Four new Harry Potter focused ebooks are hitting the "shelves" this summer. The first two are already out, and the second two will be out shortly. The first of the ebooks is Harry Potter: A Journey Through Charms and Defense Against the Dark Arts.
This ebook covered a lot of the influences J.K. Rowling found for her much-loved series. That includes everything from charms and spells, to Defense Against the Dark Arts. When it comes to the dark arts, these authors found influences for the darker elements and creatures, as well as a few of the ways to protect against them. A lot of this book focused on the creatures that could be found or the origins of elements we know today.
In folklore, snakes do in fact represent a duality, the light and the dark, and the good and the evil. It's no wonder then, that J.K. Rowling opted to lean so heavily on snakes in her novels. You can see them in the way some of the characters behave (Snape, Voldemort), to a Hogwarts House (Slytherin), and even in our main character and his ability to speak to them. And let's not forget Nagini.
Wands can be made out of dozens of different wood types – just like J.K. Rowling said in her world. They're vital when it comes to channeling magic. They've made appearances in many different cultures, and have also shown up in countless fantasy novels.
Idonius, the writer for this manuscript, happily described and illustrated dozens of creatures. This included the Basilisk. Pliny the Elder was another animal expert at the time who wrote about them. As was Claudius Aelinaus. Though all three described the Basilisk slightly differently. Basilisks were so widely believed at one point that there were common suggestions on how to deal with one. Carrying a weasel was a good way to protect yourself, for example. Though it isn't a very practical solution.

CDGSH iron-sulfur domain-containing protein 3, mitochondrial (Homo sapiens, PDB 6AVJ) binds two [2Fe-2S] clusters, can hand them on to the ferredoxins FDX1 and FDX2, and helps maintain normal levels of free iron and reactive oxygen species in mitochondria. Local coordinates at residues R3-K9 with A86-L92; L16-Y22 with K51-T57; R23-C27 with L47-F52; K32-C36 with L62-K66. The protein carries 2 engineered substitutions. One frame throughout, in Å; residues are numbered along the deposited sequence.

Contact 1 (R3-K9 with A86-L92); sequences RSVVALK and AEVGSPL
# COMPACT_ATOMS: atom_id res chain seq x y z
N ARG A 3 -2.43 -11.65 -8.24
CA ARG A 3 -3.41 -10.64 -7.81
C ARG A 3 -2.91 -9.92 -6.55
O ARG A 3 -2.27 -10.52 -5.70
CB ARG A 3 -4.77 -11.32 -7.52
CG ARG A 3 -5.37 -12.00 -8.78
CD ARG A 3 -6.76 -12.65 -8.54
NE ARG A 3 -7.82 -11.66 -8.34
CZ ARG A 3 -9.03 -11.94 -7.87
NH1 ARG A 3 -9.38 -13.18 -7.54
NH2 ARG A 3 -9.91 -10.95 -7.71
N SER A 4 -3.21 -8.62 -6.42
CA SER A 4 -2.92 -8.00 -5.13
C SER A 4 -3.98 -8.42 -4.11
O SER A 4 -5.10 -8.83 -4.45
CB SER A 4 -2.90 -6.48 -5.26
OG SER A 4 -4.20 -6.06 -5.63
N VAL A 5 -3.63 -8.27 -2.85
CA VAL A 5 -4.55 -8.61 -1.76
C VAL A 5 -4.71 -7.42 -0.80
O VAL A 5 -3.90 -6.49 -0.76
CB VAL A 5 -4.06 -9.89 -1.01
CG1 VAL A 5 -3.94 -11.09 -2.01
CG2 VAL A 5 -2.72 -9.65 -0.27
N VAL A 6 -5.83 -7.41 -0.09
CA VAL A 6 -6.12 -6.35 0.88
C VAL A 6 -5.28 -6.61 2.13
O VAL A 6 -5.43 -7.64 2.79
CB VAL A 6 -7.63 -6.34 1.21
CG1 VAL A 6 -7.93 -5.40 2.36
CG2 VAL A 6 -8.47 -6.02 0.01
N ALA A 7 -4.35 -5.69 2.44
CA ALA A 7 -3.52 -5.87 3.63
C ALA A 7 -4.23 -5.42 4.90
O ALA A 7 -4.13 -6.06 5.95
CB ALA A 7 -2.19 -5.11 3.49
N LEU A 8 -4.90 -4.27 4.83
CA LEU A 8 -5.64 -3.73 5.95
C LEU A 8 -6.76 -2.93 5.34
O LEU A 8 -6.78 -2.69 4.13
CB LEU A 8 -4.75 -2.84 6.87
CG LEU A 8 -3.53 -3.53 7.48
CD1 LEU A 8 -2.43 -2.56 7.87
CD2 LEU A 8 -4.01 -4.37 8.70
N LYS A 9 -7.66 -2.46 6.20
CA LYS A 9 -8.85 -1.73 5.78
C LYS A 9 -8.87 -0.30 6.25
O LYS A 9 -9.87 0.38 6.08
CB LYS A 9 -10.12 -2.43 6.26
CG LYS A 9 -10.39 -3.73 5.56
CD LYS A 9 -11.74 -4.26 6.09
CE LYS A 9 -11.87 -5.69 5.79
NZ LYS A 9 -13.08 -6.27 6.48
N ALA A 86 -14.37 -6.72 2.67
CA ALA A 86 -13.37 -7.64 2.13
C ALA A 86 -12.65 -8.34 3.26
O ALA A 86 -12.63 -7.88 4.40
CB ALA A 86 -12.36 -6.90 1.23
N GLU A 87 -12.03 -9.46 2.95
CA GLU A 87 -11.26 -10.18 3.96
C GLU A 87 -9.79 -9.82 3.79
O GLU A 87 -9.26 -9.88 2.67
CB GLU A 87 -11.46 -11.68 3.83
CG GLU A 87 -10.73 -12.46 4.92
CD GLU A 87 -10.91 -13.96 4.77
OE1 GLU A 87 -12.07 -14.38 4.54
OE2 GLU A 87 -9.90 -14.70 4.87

Däbtäras were experts in this knowledge, and while they wouldn't share the knowledge with everyone, they would use what they knew to help others. They would provide the talisman or charm needed, depending on the situation.
6 The Magic Circle
5 A Busted Cauldron
You can probably guess where this is going... The cauldron blew up. It flew into the air. It was later found with several holes in it, and the ropes permanently sealed to the cauldron sides. So, be thankful you weren't in the blast radius for that one!
Akamatsu Sotan attempted to write about all the local lore and history of the time, including the Kappas. He included a drawing of the Kappas, and even marked what rivers they preferred to follow. There are also known ways to defend oneself against a Kappa, which makes this a perfect inclusion here. You can write your name on a cucumber and throw it into the water – a distraction that should guarantee your safety. It's also said that if you bow to a Kappa, they'll be forced to bow back. Bowing will dump out the water in their basin-shaped head, killing them.
Sphinxes were considered both dangerous and wonderful guardians, a two-sided sword if ever there was one. Edward Topsell wrote about Sphinxes in The Historie of Foure-Footed Beasts. And yes, they were right alongside non-magical critters.
Of course, gargoyles made an appearance in this novel. Believed to be protectors themselves, you didn't really need to worry about arming yourself against them. Gargoyles served many purposes, historically speaking. One of their designs was a pleasant looking way of draining water from tall rooftops. Yes, you read that right.
The other is slightly more obvious – they were believed to ward off evil spirits and the like. That's one of the many reasons they were so commonly shown atop churches and other important buildings.
He would preach against evils, including those influenced by the devils. And werewolves. Once again, these creatures, should they exist, were simply an easy target to preach against.